If such an inquiry demonstrates that the challenged language was indeed relevant to the case at hand, then the chief judge may properly dismiss the allegation.
“Not in conformity with section 351(a).” Section 352(b)(1)(A)(i).
This language permits dismissal of an allegation that, even if true, does not constitute misconduct under the statutory standard.
This standard does not appear susceptible to precise definition outside the context of particular fact-situations. Presumably that was the intent of the Act’s drafters.
The standard is given such coherence as it has by the Code of Conduct for U.S. Judges and the accumulated precedent of the circuits under the Act, insofar as those precedents have been revealed. One can assess dismissals under this standard by asking whether a reasonable observer would see a significant possibility that the allegation did meet the statutory standard. This is essentially the approach of the 1993 study (see, e.g., fn. 60 at 57).
Allegations of discourteous behavior by a judge may raise this problem.
It cannot always be clear what degree of alleged discourtesy transcends the expected rough-and-tumble of litigation and moves into the sphere of cognizable misconduct. These appraisals have an “I know it when I see it” quality. Again, when in doubt—when a reasonable observer would think it possible (not 50+%, but 20%) that the alleged discourtesy was serious enough—the researchers should treat the allegation as cognizable.
Needless to say, the fact that a judge’s alleged conduct occurred off the bench and had nothing to do with the performance of official duties, absolutely does not mean that the allegation cannot meet the statutory standard.
The Code of Conduct for U.S. Judges expressly covers a wide range of extra-official activities.
Allegations that a judge personally participated in fundraising for a charity or attended a partisan political event—conduct having nothing to do with official duties—are certainly cognizable.
Nevertheless, many might argue that judges are entitled to some zone of privacy in extra-official activities into which their colleagues ought not venture. Perhaps the statutory standard of misconduct could be construed in an appropriate case to have such a concept implicitly built-in. Thus, for example, a chief judge might decline to investigate an allegation that a judge habitually was nasty to her husband, yelling and making a scene in public (as long as there was no allegation of criminal conduct such as physical abuse), even though this might embarrass the judiciary, on the ground that such matters do not constitute misconduct. Complaints raising such issues are so rare as to obviate the need for ground rules for them in advance.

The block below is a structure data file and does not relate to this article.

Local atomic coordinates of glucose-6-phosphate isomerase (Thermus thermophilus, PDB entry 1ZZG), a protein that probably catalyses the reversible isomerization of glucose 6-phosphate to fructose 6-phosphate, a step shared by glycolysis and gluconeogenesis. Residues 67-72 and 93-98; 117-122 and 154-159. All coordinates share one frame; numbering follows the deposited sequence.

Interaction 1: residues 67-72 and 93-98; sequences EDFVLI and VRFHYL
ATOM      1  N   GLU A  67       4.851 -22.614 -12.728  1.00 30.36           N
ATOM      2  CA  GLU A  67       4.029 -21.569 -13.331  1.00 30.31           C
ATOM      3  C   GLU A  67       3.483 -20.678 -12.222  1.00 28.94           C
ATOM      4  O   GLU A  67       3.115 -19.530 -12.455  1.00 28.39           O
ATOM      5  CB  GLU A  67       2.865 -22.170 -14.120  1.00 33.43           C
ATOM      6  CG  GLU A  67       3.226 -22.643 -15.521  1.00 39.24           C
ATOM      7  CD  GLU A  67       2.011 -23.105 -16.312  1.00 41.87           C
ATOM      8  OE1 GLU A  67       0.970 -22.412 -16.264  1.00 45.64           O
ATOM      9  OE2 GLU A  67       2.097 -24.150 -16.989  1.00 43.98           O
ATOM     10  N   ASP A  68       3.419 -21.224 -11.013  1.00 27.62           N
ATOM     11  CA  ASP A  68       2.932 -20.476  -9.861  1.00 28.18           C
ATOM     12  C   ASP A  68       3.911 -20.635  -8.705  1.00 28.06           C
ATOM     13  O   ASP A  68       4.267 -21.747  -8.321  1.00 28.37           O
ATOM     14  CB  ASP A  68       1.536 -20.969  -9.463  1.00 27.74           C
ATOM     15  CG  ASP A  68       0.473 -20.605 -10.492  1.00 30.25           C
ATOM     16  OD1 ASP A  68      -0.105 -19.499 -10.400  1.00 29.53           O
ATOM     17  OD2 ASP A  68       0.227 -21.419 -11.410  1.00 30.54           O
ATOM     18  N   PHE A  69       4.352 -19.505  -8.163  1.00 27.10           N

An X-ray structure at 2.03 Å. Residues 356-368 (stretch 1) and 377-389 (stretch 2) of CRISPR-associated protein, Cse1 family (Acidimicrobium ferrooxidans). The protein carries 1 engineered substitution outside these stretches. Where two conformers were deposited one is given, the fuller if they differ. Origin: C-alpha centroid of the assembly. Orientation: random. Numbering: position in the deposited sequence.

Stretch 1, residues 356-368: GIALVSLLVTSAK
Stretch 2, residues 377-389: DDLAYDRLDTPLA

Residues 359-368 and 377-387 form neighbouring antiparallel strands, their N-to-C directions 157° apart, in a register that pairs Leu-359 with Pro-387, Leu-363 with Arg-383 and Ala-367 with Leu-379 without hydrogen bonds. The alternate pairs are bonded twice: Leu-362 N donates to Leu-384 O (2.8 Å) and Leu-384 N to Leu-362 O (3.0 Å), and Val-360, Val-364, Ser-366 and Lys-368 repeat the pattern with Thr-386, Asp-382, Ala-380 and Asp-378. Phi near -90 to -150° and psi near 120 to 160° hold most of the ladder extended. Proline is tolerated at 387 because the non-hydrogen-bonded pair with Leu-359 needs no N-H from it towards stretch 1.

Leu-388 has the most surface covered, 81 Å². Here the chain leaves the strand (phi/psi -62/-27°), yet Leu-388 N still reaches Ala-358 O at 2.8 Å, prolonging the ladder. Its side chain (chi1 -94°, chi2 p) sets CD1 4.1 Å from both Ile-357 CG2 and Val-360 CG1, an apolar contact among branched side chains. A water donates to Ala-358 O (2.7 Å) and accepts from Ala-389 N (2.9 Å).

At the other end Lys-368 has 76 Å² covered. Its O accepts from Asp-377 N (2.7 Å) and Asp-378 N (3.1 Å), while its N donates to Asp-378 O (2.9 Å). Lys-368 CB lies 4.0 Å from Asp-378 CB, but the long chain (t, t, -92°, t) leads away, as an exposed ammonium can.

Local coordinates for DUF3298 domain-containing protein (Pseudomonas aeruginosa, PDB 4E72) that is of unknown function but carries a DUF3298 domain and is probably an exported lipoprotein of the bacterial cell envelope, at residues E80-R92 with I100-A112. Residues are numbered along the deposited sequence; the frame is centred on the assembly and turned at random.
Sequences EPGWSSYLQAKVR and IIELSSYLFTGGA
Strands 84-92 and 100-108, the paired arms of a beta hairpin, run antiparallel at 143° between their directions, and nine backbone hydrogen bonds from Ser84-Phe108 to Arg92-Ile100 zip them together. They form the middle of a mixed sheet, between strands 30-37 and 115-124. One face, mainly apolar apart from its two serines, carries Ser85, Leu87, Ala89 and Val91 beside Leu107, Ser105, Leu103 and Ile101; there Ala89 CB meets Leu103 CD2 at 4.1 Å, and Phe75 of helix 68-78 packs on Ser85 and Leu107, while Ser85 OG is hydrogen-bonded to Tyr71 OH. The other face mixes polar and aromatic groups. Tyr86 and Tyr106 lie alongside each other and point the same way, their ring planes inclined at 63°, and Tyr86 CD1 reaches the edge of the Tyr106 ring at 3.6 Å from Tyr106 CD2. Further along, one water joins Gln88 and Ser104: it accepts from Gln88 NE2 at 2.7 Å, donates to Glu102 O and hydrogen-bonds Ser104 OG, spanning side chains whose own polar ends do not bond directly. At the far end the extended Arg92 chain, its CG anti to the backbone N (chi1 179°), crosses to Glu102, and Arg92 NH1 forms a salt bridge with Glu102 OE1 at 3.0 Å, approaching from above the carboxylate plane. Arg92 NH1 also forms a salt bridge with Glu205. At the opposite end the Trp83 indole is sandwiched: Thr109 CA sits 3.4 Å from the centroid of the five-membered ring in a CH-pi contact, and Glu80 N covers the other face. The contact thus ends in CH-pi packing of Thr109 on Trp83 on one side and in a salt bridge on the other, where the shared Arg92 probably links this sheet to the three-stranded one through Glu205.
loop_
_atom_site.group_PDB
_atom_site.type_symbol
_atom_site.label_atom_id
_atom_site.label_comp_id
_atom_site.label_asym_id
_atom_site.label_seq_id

More common are complaints alleging conduct that occurred before the judge went on the federal bench.
Whether such an allegation can constitute misconduct under the statutory standard is a question that the judiciary does not appear to have resolved conclusively. It would seem that at least some chief judges believe that the Act simply does not extend to pre-judicial conduct.
A contrary view is that pre-judicial conduct can be prejudicial to the current administration of the business of the courts (e.g., the extreme case of a well-publicized allegation with some factual support that a judge had committed a felony while in private practice), so the statutory standard does not preclude allegations concerning prejudicial conduct.
Rather than have the researchers try to resolve such an important question that the circuit councils themselves have not settled, the researchers will place any such cases (probably two to five) in a separate category and identify them for Committee review.
“Frivolous, lacking sufficient evidence to raise an inference that misconduct has ” Section 352(b)(1)(A)(iii).
These two clauses both set out the same standard: “frivolous” means “lacking sufficient evidence to raise an inference that misconduct has occurred.”
This second clause was added in the 2002 amendments, and it seems clear that it was added in order to define “frivolous.” Without that definition, a layperson’s colloquial understanding would translate “frivolous” as unimportant. Thus, readers of a public order dismissing as frivolous groundless claims of racial bias might mistakenly conclude that the judiciary did not consider racial bias an important concern.
Accordingly, these are not two separate standards that need to be analyzed separately.
The second clause is simply a helpful elaboration of what is meant by “frivolous.”